This collapsing of distance between the two groups is crucial to The Work’s impact. At the beginning of the first session, Rick instructs the visitors to each find two “guides” amongst the inmates and then talk to them. Dark Cloud, an imposing Native American, explains to his new “pupil” with a mix of calm, regret, and disbelief that he once tried to cut a man in half with an axe. Most of the inmates belonged to violent gangs. Many are serving life sentences. All, however, readily demonstrate patience and compassion when addressing their pasts. After the daunting mysteries around their identities fade, what remains are men of all races, ages, and sizes calmly sitting in small circles on simple plastic chairs.
In this intimate setting, McLeary and Aldous reveal their layered artistic intentions, which is to turn the visitors into subjects as well as surrogates. When a shaken Brian stands up to get some water, the camera captures his two chosen guides high-fiving each other: for them, watching Brian as he tries to hide his susceptibility to fear is, as one observes wryly, “like looking in a mirror.” The parallels being set up here are not just playful, but profound. As both cohorts share their painful stories, The Work reveals itself as fully humanist, examining the universal nature of emotional vulnerability, as well as the intertwined difficulty and necessity of accepting this vulnerability as being essential to a healthy existence. Kiki, a member of a Pacific Islander prison gang, describes his frustrating inability to mourn his sister’s death; he has to be reminded to keep breathing as the facilitator, staring into his eyes, tells him “She’s gone,” with the certainty and tenderness of a close friend. Kiki finally collapses, his resistance gone, held up on all sides by his companions.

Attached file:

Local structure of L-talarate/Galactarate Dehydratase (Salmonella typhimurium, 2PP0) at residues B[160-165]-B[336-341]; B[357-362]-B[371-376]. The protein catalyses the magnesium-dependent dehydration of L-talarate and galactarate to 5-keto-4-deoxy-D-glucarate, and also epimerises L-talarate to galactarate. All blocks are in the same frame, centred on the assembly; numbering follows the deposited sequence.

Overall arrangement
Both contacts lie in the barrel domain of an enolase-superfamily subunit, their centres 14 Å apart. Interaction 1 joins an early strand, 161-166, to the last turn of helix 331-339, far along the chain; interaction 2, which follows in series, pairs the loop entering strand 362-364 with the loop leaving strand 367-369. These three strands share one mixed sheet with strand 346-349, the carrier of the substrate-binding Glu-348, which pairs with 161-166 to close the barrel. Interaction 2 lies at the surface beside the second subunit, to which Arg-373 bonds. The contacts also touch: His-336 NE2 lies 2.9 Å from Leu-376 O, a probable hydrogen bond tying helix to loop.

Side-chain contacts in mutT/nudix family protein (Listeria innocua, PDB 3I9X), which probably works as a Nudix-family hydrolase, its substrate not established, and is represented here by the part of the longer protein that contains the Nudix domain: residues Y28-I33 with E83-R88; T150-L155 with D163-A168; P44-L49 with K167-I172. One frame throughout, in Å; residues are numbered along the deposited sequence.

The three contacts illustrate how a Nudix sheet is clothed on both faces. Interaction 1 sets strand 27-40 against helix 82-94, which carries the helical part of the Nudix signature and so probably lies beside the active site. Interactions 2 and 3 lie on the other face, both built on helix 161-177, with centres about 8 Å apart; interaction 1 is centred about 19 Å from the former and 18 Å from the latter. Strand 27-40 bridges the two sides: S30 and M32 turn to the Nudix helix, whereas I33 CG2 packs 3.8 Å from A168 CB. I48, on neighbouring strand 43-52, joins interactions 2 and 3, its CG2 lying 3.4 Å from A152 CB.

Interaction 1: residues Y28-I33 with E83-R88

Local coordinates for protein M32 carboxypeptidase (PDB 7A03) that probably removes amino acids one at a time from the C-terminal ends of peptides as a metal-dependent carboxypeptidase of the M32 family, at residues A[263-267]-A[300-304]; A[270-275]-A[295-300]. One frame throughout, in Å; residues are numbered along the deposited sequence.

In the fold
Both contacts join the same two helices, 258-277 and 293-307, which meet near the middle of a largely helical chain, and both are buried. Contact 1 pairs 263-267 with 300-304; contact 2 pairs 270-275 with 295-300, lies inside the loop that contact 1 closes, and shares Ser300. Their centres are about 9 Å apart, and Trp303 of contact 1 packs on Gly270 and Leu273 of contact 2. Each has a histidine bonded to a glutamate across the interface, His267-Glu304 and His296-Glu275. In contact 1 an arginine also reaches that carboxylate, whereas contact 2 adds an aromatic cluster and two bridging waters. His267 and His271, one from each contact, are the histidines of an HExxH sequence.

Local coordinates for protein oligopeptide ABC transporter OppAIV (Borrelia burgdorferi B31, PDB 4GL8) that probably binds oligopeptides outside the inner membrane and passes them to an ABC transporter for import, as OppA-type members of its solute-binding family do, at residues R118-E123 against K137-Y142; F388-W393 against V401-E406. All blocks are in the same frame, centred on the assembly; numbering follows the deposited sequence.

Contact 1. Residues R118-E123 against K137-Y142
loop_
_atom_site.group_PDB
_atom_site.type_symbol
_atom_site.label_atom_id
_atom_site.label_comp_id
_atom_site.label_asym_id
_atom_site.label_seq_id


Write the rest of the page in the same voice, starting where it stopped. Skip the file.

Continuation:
What immediately follows this disclosure of pain pushes the film even deeper into its exploration of human psychology. The camera soon catches Charles, the middle-aged father from the outside, still sitting on his chair in a quiet stupor, his silence in stark contrast to the demonstratively compassionate criminals. Instead of judging his apparent non-response, the filmmakers interrogate it, and reveal the diversity of results that the “work” produces. Charles explains that his silence was involuntary: he simply didn’t expect to feel so shaken by somebody else’s emotions. “It’s fucked up if you don’t,” Rick reassures him. This blunt observation sums up the film’s power as observational cinema as well as the crux of the problem for criminals and regular citizens alike: their reluctance to let themselves experience their own complicated emotions, as well as the feelings of others.